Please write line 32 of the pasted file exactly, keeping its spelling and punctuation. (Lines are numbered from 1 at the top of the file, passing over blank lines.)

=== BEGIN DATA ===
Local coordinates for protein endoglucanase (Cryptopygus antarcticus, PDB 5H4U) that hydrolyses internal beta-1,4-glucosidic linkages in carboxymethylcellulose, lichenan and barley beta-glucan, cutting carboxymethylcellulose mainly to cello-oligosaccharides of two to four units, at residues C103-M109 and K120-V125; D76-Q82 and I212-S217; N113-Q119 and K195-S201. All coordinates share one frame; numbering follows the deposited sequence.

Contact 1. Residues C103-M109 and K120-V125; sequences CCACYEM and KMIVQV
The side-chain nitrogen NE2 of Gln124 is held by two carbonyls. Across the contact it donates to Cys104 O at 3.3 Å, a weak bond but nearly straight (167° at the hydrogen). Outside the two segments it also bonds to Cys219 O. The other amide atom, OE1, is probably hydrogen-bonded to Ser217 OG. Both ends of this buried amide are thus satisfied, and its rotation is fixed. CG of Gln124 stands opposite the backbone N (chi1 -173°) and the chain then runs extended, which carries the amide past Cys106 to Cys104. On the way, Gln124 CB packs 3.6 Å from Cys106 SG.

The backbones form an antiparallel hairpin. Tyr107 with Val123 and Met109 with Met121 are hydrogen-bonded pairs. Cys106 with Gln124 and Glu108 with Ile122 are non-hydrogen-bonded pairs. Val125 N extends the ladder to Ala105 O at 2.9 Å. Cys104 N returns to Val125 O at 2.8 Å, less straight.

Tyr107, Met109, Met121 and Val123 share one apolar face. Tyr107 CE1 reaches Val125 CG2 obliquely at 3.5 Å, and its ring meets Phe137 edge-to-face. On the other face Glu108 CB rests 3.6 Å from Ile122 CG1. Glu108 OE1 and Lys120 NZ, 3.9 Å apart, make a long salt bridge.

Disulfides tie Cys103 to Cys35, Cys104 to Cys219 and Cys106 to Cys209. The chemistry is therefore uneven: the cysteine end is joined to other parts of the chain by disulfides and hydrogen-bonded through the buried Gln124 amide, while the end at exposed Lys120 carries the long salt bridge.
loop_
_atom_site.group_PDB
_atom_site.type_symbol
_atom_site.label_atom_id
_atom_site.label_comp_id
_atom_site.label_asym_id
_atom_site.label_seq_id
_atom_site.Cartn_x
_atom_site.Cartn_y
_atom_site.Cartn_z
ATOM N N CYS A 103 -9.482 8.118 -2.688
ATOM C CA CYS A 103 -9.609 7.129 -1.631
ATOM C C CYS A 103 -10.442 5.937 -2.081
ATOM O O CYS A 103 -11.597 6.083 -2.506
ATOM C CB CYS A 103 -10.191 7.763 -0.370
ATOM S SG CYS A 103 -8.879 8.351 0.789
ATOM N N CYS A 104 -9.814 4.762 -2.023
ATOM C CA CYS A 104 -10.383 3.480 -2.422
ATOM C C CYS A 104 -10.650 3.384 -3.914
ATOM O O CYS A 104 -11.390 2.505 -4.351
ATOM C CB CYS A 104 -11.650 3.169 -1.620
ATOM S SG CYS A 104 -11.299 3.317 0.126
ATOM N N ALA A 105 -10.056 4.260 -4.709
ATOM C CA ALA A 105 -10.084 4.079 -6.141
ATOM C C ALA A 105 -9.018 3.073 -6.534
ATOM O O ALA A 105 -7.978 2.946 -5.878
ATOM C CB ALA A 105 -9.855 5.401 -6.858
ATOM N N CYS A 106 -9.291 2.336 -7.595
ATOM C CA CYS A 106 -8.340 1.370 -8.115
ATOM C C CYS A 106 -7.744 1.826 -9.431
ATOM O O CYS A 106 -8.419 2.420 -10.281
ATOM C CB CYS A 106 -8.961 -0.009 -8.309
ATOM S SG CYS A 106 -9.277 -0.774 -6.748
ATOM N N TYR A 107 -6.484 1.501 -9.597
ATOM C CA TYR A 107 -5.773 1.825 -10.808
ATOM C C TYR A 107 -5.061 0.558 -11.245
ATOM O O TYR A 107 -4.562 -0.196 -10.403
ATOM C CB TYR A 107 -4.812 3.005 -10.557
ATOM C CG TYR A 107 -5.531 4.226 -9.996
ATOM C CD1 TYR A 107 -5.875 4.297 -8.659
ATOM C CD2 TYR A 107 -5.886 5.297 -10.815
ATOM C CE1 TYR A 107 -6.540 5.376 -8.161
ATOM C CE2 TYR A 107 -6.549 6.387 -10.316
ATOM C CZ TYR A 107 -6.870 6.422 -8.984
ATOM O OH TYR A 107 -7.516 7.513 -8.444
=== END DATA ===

ATOM O O ALA A 105 -7.978 2.946 -5.878